Having survived brain cancer, Stuart Taylor abandoned corporate life to teach others about managing stress and maintaining a healthy body and mind. Here’s what he learnt during his extraordinary recovery.
“I’m sitting a nice 14 years down the track from brain cancer, which is pretty unusual when you look at the statistics – those survival rates are incredibly low. It’s a cancer that hasn’t had a lot of progress, or investment for that matter, so I am an outlier, if you like, and I’d like to think some of the changes that I’ve made along the way have been a contributor to that outcome,” Stuart tells My Business.
Those changes, Stuart explains, have included a more focused effort on healthy eating and exercise, but the core shift has been changing his thinking about stress, his role in the world and how he approaches every task he undertakes as part of his daily routine.
His recovery also led him to an entire career change, which saw him not only build resilience and wellbeing into his own life, but also into the lives of other people, founding the Australian branch of the Resilience Institute.
“Even before that diagnosis, the life I was living was much more full-on in terms of rising up through the levels of corporate life; so [I was] really driven in that corporate environment. And I think the diagnosis was amazingly confronting for myself and for my family; obviously it knocked us sideways,” he recalls.
“But coming out the other side of that, it’s proved to be the most amazing sense of an opportunity for reflection on where I was up to, how I was living my life, how I was meeting different challenges and what choices I was making, and I used it for a number of months as a time to revisit some of those choices and really completely reset my life, in terms of the basics around nutrition and exercise and mindset, but also spirituality, and ultimately I changed my career on the back of that.”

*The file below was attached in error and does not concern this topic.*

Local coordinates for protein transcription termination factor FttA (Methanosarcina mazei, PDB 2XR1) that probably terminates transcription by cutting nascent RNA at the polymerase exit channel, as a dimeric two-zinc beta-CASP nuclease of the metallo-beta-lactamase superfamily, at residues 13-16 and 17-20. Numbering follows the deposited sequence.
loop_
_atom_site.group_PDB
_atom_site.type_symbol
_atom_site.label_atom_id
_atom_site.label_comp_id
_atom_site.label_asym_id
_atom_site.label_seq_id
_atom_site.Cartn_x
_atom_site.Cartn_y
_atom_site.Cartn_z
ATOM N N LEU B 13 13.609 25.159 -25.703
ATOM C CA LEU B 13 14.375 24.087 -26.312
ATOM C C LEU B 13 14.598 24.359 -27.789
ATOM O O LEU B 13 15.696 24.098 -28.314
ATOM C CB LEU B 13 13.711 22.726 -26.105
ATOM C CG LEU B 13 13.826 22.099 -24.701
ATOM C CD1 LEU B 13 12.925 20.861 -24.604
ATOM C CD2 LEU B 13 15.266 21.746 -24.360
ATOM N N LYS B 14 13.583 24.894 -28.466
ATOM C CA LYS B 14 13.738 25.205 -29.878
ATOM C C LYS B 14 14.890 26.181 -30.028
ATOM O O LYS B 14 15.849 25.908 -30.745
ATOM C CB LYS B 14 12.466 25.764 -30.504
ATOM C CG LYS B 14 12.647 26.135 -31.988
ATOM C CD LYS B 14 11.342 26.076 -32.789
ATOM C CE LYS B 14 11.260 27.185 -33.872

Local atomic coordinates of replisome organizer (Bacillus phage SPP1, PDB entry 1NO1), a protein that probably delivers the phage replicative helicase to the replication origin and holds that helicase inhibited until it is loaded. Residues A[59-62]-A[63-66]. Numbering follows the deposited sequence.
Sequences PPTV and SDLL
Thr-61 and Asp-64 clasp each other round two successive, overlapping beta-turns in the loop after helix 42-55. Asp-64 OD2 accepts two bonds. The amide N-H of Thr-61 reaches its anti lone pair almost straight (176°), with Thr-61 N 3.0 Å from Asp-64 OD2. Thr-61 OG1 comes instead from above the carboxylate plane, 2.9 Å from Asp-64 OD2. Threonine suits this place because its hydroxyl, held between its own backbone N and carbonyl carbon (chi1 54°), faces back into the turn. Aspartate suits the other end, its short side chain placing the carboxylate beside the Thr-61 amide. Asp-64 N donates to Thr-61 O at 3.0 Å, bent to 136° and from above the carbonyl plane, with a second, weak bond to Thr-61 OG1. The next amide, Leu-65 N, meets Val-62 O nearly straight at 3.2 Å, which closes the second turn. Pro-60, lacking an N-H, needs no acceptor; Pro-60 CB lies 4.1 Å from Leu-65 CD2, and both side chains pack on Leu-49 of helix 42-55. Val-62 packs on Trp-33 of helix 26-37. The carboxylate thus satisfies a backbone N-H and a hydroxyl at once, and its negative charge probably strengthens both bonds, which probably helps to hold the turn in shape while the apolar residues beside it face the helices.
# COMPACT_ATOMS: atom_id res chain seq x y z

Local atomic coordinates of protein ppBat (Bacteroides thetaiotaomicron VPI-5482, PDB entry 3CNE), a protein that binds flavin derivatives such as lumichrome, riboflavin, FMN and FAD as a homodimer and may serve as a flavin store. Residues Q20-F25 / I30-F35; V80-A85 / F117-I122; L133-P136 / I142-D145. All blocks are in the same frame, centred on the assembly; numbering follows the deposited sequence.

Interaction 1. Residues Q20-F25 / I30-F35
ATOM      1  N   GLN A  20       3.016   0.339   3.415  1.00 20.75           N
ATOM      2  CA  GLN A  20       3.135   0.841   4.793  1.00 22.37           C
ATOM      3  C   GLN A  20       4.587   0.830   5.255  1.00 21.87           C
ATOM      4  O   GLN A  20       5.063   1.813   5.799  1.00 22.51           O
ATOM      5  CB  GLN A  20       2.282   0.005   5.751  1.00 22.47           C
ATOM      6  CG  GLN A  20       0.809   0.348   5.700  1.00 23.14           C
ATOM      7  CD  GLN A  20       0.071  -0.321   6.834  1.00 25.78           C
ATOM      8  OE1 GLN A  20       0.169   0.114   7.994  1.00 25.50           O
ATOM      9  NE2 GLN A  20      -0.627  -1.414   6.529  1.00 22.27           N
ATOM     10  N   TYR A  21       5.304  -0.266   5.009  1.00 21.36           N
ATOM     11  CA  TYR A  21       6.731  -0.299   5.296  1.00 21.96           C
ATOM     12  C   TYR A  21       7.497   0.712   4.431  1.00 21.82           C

“When I look at a small business leader, they are much closer to the action in terms of what they do, and so much comes back to them; the buck stops with them, and so if they are not in a good space, then it is very difficult to help the rest of their team to be there as well, and also to reach into their market. So I think it becomes even more important at that level.”SPONSORED CONTENT
Why you should make time
This may seem obvious to some people, while others may believe resilience is just ‘mumbo jumbo’ they don’t have time for. But as Stuart points out, looking after yourself should always be priority number one.
“[We surveyed] 16,000 people across 250 organisations, and 23 per cent of them are living with chronic stress symptoms; 36 per cent in distress; 31 in worry; 81 per cent with high work intensity,” he says.
“Unless you’re practically getting down to some of these elements that I’m talking about, it becomes an unsustainable position and over time it absolutely catches up with you.
“I look at my own father, who was in small business: he died of a heart attack at the age of 49, and I am convinced an enormous part of that was due to chronic stress.”
Understanding and managing stress
“I think number one is to be really clear on your purpose, to understand what is your ‘why’ – what gets you out of bed each morning; what are you trying to contribute?” says Stuart.
“If you haven’t got that, it’s very easy to lose perspective.
“Number two – and it’s something I know wasn’t that great for me previously – is to really understand where stress comes from. I really believe that my inability to manage or master stress contributed to where I got to, and I think that’s the case for a lot of people, particularly in corporate but also in small business.